Infant baptisms, he said, have fallen to 20 percent of all live births. "So that means there are some people out there who self-identify as Catholic but who aren't baptizing their children, or at least not right away as infants." He later noted that the number of baptisms of older children increased over the time span between the two polls, "which could indicate that parents are merely waiting to have their children baptized."
Gray also dispelled the presumption that the Catholic church's growth was entirely dependent on immigration. He said 58 percent of new Catholics in any given year come in through baptism or through the Rite of Christian Initiation of Adults (RCIA) program.
Twenty-four percent who enter in any given year were baptized in another country and come in through immigration, he said, and 18 percent "are estimated to be the people coming home," also referred to as "reverts."
"So the Catholic church would still grow without immigration. It would be quite small, but it would still be positive growth," Gray said.
Gray said the surveys showed that the number of funerals has remained fairly consistent since the 1970s, but marriages in a Catholic church have dropped significantly -- from 20 percent of all marriages in the country in the 1970s to 8 percent today. It isn't the case that Catholics aren't marrying, Gray said; they just aren't marrying in the parish.
Another significant indicator for the future of the church may be the answer to the question: Do you consider yourself a strong Catholic?
"The percentage who answered 'yes' went from about 47 percent in 1974 to 27 percent in 2012," Gray said.
That answer, combined with the increase in the number of people who attend Mass regularly but do not register as parishioners, constitutes part of the profile that "indicates that we have a growing population with weakening ties."
Part of the drop in registration can be attributed to immigrants, who tend to register less than native-born Catholics, Gray said, but part of it is attributed to "age and trends in the wider culture."
"Younger people tend not to join membership organizations, and that goes, too, for the church," he said.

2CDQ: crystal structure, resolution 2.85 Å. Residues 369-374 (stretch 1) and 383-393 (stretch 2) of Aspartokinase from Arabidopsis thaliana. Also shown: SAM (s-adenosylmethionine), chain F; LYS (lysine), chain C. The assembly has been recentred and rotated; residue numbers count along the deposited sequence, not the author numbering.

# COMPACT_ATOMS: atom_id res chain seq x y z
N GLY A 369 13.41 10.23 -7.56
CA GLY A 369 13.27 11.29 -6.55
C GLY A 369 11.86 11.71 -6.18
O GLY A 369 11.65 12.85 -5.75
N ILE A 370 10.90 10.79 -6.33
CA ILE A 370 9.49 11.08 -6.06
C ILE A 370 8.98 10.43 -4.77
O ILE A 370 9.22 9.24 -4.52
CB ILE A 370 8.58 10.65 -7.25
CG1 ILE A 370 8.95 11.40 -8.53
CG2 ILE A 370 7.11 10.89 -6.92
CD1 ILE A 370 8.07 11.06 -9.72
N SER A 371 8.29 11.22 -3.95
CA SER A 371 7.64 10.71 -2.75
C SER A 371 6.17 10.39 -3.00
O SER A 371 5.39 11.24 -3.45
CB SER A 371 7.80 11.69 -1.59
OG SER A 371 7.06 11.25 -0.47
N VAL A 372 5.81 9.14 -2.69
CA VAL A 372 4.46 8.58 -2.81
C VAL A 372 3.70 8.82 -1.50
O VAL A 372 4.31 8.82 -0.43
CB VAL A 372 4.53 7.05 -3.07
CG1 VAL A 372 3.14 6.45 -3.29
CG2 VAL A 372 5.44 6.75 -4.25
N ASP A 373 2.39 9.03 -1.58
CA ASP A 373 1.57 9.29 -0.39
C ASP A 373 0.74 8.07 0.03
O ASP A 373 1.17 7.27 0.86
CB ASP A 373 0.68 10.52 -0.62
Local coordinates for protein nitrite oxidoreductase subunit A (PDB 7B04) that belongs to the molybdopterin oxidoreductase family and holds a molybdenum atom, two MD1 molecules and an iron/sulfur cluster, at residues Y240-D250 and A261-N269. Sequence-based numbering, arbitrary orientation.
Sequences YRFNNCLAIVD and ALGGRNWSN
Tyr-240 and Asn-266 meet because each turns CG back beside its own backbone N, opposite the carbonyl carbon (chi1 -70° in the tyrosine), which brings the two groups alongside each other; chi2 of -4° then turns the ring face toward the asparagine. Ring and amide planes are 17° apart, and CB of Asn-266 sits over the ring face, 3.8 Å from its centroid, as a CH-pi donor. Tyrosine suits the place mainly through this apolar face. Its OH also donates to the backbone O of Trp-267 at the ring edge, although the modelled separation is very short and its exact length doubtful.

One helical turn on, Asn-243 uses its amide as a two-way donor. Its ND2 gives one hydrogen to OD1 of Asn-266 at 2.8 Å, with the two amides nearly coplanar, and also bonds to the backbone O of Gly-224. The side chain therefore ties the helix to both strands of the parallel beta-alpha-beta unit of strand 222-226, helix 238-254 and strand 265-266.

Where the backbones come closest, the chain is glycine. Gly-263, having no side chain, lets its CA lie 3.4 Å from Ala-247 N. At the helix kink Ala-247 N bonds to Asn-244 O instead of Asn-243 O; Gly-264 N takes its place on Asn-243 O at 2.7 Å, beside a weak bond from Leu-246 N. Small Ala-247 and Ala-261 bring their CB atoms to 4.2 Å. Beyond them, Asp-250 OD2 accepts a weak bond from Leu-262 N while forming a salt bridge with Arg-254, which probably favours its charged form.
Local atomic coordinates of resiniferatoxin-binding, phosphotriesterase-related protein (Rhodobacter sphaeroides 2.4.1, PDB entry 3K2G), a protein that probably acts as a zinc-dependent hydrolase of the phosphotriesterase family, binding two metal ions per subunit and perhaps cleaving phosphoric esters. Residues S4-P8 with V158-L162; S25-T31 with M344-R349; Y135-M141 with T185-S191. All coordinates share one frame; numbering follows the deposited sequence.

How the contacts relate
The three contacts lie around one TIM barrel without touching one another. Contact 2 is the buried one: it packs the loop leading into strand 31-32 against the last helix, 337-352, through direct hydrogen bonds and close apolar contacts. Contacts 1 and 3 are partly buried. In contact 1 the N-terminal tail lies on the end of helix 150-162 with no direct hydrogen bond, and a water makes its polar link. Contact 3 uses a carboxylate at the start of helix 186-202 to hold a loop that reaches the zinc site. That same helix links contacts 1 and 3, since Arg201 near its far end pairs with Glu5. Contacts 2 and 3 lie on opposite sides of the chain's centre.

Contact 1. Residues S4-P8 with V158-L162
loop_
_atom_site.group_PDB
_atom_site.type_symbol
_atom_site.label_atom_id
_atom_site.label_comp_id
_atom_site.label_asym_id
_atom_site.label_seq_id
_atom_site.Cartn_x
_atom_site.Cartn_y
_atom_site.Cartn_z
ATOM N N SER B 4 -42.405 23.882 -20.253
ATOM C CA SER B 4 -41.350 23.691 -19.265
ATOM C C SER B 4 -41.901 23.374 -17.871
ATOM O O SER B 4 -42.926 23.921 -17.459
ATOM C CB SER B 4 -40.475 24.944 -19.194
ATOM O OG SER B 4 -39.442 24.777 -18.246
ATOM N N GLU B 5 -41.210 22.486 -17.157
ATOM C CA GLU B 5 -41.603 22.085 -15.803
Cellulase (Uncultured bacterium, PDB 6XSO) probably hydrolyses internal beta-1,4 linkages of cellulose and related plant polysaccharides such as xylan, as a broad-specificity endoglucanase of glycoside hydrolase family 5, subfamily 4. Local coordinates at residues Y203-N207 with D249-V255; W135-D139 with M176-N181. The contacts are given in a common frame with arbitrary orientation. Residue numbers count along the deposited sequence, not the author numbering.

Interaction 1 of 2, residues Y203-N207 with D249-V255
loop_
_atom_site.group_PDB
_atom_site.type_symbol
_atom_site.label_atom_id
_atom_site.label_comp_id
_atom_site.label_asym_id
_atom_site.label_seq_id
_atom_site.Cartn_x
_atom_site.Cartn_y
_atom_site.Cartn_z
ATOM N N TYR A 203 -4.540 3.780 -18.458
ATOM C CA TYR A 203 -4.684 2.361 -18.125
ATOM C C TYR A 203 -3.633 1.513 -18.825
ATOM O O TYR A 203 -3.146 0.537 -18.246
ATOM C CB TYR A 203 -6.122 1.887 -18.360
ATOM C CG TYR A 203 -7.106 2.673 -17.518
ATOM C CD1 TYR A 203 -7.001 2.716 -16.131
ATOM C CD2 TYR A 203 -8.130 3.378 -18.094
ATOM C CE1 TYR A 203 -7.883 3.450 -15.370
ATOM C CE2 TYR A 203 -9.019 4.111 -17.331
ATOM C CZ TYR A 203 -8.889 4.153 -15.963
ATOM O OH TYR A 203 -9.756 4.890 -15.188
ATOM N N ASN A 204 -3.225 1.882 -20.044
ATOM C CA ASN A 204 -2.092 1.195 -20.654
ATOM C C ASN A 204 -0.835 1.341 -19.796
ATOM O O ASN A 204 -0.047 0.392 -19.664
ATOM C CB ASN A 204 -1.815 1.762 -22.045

No matter where Catholics gather and regardless of their satisfaction levels, they give far less to their churches than most other religious groups, said Charles Zech, director of Villanova's Center for Church Management and Business Ethics.
In a talk on stewardship, Zech said studies show that the average Catholic household gives 1.2 percent of income to the church while the average Protestant household gives twice that, 2.4 percent.
If Catholic households matched that percentage, the church's revenues would double from $8 billion a year nationally to $16 billion, Zech said.
"What could your parish do with double the income every year? Think of the outreach we could do. Think of the facilities we're allowing to fall apart because we can't maintain them. Think of the scandalously low salaries we pay our church workers. That's what's at stake here," he said.
Stewardship, however, is more than fundraising, he said. It involves changing people's minds and hearts from the view that "they are giving to a need" to "they have a need to give."
To reach that point, Zech said his studies have showed that five principles are important to both increase involvement in the parish and increase giving:
- Have a stewardship committee, preferably one separate from other committees and with the same status as the pastoral and finance councils.
- Communicate on stewardship through parish newsletters and websites as well as personal witness. Bulletins are fairly ineffective in changing giving habits.
- Establish some form of pledge or commitment such as tithing. Instituting electronic transfer from individuals' accounts has worked well to increase giving, he said.
- Have a separate finance committee or council that deals with parish budgets and such.
- Conduct open parish forums such as town meetings where people have the opportunity to give input.
He said the last point is important because "people want a say -- not the final say" in how their money is used. He said surveys have shown that "parishes that exercised transparency in seeking input on how the money is spent and accounting for expenditures experienced a 29 percent increase in giving."
[Tom Roberts is NCR editor at large. His email address is firstname.lastname@example.org.]